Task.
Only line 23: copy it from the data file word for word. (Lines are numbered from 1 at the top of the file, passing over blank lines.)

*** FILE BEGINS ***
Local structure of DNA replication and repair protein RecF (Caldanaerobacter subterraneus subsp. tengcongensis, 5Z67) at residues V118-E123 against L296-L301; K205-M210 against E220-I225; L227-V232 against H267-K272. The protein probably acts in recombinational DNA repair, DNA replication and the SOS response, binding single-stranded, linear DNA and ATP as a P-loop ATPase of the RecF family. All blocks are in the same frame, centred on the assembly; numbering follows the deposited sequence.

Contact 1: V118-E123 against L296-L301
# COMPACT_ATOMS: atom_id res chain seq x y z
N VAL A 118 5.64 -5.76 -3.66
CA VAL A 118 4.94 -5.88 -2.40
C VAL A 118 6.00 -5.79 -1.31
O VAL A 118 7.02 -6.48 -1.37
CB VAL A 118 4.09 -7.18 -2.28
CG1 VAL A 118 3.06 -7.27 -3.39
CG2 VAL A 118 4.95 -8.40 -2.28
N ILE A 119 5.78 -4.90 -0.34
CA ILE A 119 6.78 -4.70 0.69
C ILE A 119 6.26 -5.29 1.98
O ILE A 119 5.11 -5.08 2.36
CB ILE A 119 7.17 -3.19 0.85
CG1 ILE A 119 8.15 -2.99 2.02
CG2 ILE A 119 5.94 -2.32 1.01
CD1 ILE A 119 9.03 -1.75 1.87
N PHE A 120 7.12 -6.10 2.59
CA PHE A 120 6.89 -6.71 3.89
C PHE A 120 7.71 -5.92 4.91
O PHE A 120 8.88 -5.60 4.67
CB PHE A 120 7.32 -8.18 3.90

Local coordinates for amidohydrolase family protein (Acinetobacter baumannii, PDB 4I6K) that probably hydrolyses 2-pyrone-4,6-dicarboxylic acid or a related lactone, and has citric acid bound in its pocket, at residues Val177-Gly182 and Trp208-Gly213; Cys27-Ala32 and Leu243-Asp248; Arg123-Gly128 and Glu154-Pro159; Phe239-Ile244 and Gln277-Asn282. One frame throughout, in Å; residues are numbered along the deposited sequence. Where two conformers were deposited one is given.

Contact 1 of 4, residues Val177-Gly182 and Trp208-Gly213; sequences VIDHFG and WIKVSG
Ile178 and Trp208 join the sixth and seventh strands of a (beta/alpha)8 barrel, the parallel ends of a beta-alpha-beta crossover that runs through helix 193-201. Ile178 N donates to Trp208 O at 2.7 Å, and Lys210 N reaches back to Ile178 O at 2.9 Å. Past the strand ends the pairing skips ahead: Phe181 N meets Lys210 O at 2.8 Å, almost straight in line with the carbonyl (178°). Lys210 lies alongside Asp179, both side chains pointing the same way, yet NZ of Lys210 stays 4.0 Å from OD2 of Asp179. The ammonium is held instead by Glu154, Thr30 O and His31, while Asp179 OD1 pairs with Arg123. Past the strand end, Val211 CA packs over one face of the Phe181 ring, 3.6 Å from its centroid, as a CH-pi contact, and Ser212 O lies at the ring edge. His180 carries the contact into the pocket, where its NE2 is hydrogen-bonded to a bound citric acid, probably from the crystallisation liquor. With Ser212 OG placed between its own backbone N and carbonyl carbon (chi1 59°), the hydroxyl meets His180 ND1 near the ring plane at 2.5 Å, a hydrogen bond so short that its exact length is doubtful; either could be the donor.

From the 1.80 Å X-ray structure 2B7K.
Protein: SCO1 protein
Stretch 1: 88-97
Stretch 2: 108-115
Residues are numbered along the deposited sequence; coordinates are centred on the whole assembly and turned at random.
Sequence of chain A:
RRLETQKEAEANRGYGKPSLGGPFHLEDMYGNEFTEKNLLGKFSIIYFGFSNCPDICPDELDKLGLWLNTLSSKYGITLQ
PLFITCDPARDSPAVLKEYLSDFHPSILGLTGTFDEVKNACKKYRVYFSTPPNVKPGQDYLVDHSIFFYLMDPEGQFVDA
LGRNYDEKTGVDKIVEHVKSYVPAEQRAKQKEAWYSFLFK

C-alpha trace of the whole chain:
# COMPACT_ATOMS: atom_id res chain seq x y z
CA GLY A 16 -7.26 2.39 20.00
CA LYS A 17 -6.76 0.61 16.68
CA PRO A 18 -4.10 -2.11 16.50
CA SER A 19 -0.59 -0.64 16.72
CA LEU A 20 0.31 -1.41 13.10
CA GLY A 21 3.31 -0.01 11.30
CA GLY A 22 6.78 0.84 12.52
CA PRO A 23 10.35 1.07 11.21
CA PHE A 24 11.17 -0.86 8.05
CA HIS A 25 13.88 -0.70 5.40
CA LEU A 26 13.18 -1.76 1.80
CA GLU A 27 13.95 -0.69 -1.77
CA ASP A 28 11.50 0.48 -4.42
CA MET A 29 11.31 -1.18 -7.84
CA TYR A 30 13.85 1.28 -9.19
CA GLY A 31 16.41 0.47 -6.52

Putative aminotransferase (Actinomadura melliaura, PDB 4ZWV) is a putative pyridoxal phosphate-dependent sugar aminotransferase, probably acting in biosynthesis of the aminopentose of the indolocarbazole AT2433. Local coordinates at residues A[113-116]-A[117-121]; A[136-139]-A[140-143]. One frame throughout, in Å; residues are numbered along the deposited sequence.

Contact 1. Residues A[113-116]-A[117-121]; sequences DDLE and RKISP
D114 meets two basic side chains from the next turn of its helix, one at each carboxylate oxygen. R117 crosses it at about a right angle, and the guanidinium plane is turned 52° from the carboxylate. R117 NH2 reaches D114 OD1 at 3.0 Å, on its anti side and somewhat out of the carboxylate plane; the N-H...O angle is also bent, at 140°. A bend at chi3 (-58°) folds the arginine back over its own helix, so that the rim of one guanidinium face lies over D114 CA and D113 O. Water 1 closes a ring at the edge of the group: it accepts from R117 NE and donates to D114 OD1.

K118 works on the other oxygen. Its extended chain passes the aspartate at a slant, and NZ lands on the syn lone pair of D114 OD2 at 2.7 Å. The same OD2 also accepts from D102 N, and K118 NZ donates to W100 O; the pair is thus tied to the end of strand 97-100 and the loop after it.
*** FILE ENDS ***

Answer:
CB PHE A 120 7.32 -8.18 3.90